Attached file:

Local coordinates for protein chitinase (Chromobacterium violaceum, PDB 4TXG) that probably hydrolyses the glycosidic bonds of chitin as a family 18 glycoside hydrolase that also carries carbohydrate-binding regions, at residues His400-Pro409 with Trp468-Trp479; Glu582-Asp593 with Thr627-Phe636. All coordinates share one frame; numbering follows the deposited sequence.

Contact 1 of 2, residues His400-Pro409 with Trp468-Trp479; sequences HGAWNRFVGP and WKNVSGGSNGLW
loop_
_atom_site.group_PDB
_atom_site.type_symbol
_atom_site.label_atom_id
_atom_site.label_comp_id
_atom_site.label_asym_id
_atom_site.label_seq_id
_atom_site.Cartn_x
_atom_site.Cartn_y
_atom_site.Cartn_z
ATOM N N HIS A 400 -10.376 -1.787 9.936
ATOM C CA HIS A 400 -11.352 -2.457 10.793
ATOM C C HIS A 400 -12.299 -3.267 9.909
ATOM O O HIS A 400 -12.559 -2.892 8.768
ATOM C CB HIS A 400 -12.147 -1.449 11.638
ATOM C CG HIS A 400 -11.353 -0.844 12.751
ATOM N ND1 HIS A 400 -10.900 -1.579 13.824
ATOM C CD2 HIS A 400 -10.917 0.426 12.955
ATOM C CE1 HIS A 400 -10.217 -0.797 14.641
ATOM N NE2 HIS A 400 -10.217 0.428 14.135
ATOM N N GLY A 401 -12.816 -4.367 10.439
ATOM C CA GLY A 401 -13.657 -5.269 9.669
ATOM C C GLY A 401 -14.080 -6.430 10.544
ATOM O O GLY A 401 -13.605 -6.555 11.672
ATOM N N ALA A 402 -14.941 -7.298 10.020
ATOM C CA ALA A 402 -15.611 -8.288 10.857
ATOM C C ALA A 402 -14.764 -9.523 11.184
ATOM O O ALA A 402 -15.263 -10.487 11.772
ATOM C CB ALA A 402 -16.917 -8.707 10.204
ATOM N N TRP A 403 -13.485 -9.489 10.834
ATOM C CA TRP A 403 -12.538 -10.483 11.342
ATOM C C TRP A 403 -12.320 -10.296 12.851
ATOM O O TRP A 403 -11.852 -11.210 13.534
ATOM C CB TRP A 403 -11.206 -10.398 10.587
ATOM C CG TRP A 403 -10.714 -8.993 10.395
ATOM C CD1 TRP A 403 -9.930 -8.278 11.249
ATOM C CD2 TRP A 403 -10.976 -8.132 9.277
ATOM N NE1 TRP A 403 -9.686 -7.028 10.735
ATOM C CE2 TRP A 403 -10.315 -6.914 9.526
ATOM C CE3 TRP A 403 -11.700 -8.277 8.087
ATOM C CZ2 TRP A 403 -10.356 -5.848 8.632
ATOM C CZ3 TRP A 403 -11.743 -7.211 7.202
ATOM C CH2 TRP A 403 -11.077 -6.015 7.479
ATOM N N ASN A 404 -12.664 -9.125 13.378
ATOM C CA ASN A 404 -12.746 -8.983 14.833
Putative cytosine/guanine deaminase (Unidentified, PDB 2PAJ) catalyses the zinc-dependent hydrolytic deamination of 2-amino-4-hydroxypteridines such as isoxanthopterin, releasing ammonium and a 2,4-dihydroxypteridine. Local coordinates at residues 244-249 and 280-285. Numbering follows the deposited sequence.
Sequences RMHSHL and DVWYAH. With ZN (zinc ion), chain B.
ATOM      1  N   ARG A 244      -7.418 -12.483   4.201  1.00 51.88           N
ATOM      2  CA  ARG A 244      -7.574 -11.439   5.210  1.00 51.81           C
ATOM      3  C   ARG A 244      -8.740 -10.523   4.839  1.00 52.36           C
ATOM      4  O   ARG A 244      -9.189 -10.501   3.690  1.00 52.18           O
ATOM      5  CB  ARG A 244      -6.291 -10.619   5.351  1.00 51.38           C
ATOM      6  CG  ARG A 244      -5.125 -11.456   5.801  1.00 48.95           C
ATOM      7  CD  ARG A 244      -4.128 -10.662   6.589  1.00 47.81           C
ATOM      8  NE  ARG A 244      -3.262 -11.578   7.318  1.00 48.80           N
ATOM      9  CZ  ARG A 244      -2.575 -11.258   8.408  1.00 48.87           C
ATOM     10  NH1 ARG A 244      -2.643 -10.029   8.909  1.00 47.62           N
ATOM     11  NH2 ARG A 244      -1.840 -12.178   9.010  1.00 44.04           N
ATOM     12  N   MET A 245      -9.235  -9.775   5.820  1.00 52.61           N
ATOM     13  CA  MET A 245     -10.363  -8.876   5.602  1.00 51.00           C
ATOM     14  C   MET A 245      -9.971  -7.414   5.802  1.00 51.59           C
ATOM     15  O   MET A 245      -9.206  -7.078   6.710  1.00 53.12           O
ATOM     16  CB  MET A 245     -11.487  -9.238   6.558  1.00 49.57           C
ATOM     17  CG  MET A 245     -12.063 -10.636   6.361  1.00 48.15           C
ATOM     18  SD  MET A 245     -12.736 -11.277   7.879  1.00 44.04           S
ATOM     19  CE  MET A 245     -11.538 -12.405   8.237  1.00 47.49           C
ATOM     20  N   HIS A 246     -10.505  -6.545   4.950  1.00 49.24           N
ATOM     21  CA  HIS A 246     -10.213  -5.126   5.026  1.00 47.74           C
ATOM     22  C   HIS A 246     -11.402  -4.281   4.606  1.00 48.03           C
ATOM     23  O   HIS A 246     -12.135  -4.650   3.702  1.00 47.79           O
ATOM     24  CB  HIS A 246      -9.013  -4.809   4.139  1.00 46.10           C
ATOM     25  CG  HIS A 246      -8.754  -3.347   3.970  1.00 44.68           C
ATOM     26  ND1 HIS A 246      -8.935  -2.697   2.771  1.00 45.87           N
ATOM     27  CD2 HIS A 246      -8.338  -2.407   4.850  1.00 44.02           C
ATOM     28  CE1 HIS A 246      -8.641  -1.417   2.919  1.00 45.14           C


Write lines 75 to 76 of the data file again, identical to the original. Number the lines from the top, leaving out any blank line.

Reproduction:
ATOM     26  ND1 HIS A 246      -8.935  -2.697   2.771  1.00 45.87           N
ATOM     27  CD2 HIS A 246      -8.338  -2.407   4.850  1.00 44.02           C